Raid

SC Johnson® Institute of Insect Science for Family Health

The SC Johnson® Institute of Insect Science for Family Health in Racine, Wisconsin, USA, is one of the world’s largest private urban entomology research facilities.

A smiling entomologist, wearing a lab coat and glasses, standing in a lab of the SC Johnson® Institute of Insect Science for Family Health

Established in 1957, researchers at the SC Johnson® Institute of Insect Science for Family Health have been dedicated to insect science research for over 60 years.

The SC Johnson® researchers at the IISFH strive to better understand and manage insects that may carry diseases and since the 1950s, they have studied and advanced the sciences of insect biology, physiology, ecology, behavior, toxicology, infestation management, urban pest control, and insect-borne disease prevention.

The Institute of Insect Science for Family Health is divided into two major functional areas. Product evaluation and development is where researchers develop insecticides (products that kill insects) as well as personal and area repellents (products that repel mosquitoes, ticks, biting flies, and fleas.) The second area at the Institute is applied entomology research where researchers study insect behavior and new technologies that may eventually lead to the development of new products.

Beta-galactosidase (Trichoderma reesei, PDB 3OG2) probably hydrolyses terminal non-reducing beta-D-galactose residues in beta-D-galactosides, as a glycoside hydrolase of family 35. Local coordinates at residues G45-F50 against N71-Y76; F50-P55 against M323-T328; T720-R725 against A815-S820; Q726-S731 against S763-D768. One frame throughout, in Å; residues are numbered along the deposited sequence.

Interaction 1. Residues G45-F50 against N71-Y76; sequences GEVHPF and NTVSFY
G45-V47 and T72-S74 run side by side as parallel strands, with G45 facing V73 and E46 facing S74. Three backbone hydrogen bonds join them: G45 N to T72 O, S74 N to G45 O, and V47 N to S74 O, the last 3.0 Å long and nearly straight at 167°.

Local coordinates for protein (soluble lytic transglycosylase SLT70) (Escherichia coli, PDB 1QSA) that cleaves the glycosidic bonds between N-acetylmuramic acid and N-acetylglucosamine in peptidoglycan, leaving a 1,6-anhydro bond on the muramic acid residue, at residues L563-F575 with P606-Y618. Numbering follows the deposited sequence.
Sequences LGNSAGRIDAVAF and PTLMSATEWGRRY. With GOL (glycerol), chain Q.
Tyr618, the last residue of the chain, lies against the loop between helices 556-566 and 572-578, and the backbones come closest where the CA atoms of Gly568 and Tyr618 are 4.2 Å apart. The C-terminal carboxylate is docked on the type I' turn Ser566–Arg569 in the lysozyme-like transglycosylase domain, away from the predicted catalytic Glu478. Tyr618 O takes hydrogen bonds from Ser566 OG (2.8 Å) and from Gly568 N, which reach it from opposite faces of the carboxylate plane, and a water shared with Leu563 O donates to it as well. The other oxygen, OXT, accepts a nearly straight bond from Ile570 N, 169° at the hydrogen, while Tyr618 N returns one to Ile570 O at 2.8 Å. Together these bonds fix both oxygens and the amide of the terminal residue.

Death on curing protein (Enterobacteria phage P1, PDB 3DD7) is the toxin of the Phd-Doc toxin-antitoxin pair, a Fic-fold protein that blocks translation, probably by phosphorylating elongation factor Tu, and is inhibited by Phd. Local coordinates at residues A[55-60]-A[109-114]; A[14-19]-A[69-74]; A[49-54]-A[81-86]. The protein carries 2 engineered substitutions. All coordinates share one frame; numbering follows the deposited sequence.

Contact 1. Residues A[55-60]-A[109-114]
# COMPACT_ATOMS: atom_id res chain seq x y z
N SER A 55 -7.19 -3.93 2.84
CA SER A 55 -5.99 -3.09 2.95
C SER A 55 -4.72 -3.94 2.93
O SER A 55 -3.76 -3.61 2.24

Both areas are supported by a world-class insect-rearing facility known as the Insectary, where scientists raise millions of insects, spanning nearly 20 different species.

Another role of the Institute is to educate the public worldwide about insects and the important role they play in the earth’s ecosystem, helping develop products and sharing knowledge that would allow humanity to live in harmony with insects.

SC Johnson® is committed to global innovation, insect science research leadership, and advancement of family health. The SC Johnson® scientists are passionate about what they do, and they continue to help families worldwide learn about how to use pest control products and how to protect themselves against some of the more common insect-borne diseases.